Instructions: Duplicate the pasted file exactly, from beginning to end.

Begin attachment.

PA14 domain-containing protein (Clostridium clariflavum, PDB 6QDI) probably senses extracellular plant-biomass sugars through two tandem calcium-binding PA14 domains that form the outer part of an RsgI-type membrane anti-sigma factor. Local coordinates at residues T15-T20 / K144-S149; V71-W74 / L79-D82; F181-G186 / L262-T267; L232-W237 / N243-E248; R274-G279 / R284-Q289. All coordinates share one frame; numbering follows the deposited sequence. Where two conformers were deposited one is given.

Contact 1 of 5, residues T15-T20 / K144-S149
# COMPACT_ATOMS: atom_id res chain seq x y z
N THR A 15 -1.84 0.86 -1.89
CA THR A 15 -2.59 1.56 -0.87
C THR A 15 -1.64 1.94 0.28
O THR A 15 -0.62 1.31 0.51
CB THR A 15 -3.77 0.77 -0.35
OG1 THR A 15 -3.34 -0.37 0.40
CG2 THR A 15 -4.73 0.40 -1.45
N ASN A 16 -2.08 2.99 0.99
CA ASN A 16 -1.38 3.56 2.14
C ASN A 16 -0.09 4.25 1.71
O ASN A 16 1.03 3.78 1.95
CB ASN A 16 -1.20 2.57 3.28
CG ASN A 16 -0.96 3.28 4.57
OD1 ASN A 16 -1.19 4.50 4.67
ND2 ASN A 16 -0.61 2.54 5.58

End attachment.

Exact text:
PA14 domain-containing protein (Clostridium clariflavum, PDB 6QDI) probably senses extracellular plant-biomass sugars through two tandem calcium-binding PA14 domains that form the outer part of an RsgI-type membrane anti-sigma factor. Local coordinates at residues T15-T20 / K144-S149; V71-W74 / L79-D82; F181-G186 / L262-T267; L232-W237 / N243-E248; R274-G279 / R284-Q289. All coordinates share one frame; numbering follows the deposited sequence. Where two conformers were deposited one is given.

Contact 1 of 5, residues T15-T20 / K144-S149
# COMPACT_ATOMS: atom_id res chain seq x y z
N THR A 15 -1.84 0.86 -1.89
CA THR A 15 -2.59 1.56 -0.87
C THR A 15 -1.64 1.94 0.28
O THR A 15 -0.62 1.31 0.51
CB THR A 15 -3.77 0.77 -0.35
OG1 THR A 15 -3.34 -0.37 0.40
CG2 THR A 15 -4.73 0.40 -1.45
N ASN A 16 -2.08 2.99 0.99
CA ASN A 16 -1.38 3.56 2.14
C ASN A 16 -0.09 4.25 1.71
O ASN A 16 1.03 3.78 1.95
CB ASN A 16 -1.20 2.57 3.28
CG ASN A 16 -0.96 3.28 4.57
OD1 ASN A 16 -1.19 4.50 4.67
ND2 ASN A 16 -0.61 2.54 5.58